|It has a thick (muscular walls)
|It has thin wall
|Carries blood away from the heart
|Returns blood to the heart
|Carries oxygenated blood except pulmonary artery
|Carries deoxygenated blood except pulmonary vein
|Blood is pink or bright colour
|Blood is dark red in colour
|Situated deep in muscles
|Has small lumen
|Pressure is high
|Pressure is low
|Pulse is readily detectable
|Pulse is not easily detected
|It has no valve except semi lunar valves
|It has valves
The heart is a muscular and powerful organ responsible for pumping blood in the system of mammals. It is located within the chest cavity and protected in the ribs and sternum. The pumping action of the heart is known as heart beat (heart beat). Heart beat per second varies from animal to animal and is often increased at moments of excitement e.g. Humans heart is about 72 beats per minutes.
The special muscles making up the heart is known as cardiac muscles and the heart is enclosed in a two layered tough protective membranes called the pericardium. Pericardial fluid fills the space between the heart and pericardium. It reduces the friction arising from pumping movement of the heart against its surrounding tissues.
STRUCTURE OF THE HEART
The human heart is divided into four chambers, the right and left auricles, the right and left ventricles. The walls of the ventricles are often thicker than those of the auricles. The left ventricles especially have a thick wall because it pumps blood out to all other parts of the body and this requires more pressure.
The heart is divided into two halves by a central barrier called septum. Bicuspid valves separate the left auricle and the left ventricle. This ensures that blood flows only in one direction i.e. from the auricles to the ventricles. Similarly the tricuspid valve exists between the right auricle and the right ventricle. It serves the same function as the former. These bicuspid valves are held in place by special fibers, non-elastic cords known as chordae tendineae.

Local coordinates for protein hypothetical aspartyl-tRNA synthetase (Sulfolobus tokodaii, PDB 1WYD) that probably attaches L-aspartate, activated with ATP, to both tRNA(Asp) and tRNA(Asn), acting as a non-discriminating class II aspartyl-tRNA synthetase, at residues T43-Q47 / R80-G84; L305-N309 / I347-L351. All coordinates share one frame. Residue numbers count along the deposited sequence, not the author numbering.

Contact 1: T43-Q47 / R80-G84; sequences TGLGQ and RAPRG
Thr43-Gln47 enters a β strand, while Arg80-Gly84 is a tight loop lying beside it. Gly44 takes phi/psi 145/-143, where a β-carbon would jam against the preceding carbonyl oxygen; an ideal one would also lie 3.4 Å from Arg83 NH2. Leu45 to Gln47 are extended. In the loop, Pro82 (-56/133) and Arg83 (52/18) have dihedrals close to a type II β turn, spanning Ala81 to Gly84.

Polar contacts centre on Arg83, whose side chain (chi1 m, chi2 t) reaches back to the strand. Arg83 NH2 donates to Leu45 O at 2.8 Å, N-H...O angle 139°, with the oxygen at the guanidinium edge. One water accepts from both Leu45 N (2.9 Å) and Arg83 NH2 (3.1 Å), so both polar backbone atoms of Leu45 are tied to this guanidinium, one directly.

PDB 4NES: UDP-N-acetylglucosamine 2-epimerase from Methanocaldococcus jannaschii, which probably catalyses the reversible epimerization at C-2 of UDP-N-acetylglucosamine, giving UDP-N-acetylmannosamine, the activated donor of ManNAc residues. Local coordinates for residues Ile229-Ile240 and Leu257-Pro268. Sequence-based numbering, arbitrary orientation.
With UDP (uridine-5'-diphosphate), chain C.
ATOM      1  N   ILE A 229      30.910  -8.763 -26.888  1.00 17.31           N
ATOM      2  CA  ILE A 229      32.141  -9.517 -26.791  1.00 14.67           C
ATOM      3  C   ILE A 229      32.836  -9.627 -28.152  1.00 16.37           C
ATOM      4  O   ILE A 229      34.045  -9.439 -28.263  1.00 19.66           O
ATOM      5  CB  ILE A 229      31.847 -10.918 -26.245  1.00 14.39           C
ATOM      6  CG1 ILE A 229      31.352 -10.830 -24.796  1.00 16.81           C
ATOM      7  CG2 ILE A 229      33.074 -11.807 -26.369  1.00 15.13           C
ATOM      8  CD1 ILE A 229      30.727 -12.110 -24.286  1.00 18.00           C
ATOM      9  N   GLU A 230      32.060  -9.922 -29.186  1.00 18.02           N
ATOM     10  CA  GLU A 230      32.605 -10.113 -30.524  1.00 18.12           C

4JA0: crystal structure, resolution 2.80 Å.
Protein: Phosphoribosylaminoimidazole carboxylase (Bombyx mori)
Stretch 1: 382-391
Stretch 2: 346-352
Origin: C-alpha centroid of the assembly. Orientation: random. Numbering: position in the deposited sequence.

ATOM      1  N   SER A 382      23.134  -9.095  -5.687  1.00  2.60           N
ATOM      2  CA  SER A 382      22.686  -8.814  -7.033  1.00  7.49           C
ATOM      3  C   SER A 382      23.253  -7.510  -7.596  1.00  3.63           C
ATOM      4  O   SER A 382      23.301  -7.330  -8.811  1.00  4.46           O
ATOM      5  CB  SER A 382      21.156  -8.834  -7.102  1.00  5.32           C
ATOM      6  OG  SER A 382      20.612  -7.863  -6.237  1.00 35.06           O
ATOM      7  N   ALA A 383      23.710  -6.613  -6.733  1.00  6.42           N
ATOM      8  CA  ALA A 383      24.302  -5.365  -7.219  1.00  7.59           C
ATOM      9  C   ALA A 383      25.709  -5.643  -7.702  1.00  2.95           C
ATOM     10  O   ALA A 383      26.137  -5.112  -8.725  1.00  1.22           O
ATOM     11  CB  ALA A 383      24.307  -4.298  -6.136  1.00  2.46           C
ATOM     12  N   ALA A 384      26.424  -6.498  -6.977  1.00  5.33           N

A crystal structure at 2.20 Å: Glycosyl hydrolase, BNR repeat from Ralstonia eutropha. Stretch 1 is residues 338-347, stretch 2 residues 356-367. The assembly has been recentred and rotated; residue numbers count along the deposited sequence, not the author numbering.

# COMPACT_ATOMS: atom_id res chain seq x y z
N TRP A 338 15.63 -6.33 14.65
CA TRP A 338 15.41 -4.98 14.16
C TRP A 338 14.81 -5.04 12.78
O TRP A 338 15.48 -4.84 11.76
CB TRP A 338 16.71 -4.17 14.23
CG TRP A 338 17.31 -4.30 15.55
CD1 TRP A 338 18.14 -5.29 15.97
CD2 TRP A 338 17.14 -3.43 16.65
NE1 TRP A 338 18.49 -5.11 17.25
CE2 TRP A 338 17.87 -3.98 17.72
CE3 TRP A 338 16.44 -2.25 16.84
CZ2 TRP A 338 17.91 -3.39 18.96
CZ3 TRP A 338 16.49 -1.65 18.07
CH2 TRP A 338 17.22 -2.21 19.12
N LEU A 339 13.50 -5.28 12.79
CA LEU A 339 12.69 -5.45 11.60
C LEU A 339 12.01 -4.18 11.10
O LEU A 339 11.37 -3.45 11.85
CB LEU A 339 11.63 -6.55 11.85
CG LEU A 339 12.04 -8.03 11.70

The heart beat consist of alternate contractions and relaxation of the right and left auricles as well as the right and left ventricle. Human heart beat is about 72 beat per minutes this can be divided into two phases, namely
- Diastole: This is the first stage of the heart beat; the two auricles contract forcing blood into the ventricles and oxygenated blood into the left ventricle. As the ventricles gets filled up, the cuspid valves are pushed up and closed.
- Systole: This is the second phase of the heart beat. The ventricles contract sending blood out to the two tracks of the main arteries and out of the heart. Deoxygenated blood from the right ventricles passes into the pulmonary artery while oxygenated blood is sent into the aorta. The sequence repeats itself.
BLOOD VESSELS AND ORGANS SUPPLIED
Blood Vessel (Artery) Organ Supplied
- Carotid artery ……. Head
- Pulmonary artery …….. Lungs
- Hepatic artery …….. Liver
- Gastric artery …….. Stomach
- Mesenteric artery …….. Intestine
- Renal artery ……… kidney
- Gonadal artery ……… Gonads
- Intercostals artery ……… Wall of thorax
Corresponding veins accompany the arteries stated above
- Draw a well labeled diagram of the heart
- Differentiate between arteries and veins
- Explain systole and diastole.
- Draw the cross section of the artery
- What is pulmonary circulation?